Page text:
Wednesday, February 20, 2019

Boomer Retirements a Huge Concern for Modular Home Factories

The shortage of skilled labor isn’t just affecting the site built side of new home construction. Modular home factories up and down the East Coast of the US are seeing older workers (Boomers) retiring in increasing numbers.


Many factories are enticing older production line employees to stay past their 65th birthday by giving them increased wages, more personal and vacation days and as much overtime as they want.

The Bureau of Labor Statistics forecasts that the construction industry, which crested $338 billion in value in 2016, will grow by 13% in the decade between 2014 and 2024. This will create 180,100 new jobs. Pair this with the workforce exodus of retiring baby boomers, and we could be looking at a construction labor shortage in the range of half-a-million jobs.


Skilled trade positions are plentiful. Less plentiful are the men and women with the qualifications to fill them.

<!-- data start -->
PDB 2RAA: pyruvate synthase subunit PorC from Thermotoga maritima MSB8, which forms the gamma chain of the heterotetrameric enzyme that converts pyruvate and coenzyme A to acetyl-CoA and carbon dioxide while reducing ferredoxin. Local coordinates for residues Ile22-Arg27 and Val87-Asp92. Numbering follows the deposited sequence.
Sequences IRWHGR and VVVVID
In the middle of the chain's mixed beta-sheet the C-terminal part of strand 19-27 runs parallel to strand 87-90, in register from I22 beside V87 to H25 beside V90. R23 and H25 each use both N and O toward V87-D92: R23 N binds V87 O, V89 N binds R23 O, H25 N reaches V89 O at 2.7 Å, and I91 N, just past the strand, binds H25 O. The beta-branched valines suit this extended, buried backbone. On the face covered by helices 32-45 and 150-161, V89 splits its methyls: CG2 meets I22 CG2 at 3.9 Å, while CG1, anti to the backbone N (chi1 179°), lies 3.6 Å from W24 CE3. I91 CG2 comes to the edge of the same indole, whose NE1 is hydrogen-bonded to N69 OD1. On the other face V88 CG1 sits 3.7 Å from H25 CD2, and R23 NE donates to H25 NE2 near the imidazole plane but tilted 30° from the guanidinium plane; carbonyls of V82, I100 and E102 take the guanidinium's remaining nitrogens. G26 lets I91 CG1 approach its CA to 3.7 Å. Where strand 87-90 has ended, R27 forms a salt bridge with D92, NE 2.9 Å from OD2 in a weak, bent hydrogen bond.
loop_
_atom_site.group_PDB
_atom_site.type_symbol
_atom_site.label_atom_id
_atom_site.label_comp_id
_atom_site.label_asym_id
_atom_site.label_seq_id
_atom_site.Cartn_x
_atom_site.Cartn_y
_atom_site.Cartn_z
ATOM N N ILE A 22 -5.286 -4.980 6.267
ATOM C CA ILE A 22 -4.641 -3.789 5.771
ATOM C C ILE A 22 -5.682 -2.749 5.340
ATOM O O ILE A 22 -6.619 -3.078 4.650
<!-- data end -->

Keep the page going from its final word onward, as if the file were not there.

Since most modular factories produce custom homes especially in the Eastern US and no two factories are alike, creating a generalized training program for new hires is almost impossible. Training in a modular home factory is “On the Job” (OJT).

The real problem will show its ugly head in 3-7 years when all those Boomers that have stayed past their 66th birthday no longer want to work or simply can’t.

Visiting IBS this year will open your eyes to the vast amount of products and companies touting automation for the off-site and modular home industries. What isn’t found at IBS are automation solutions for modular factories that primarily build custom homes. Automation can help some of the steps on the production but not many.

Until that time when new home buyers only want what tract builders and apartment developers provide, the modular housing industry will continue to slug it out with other industries for those elusive Millennial skilled laborers.

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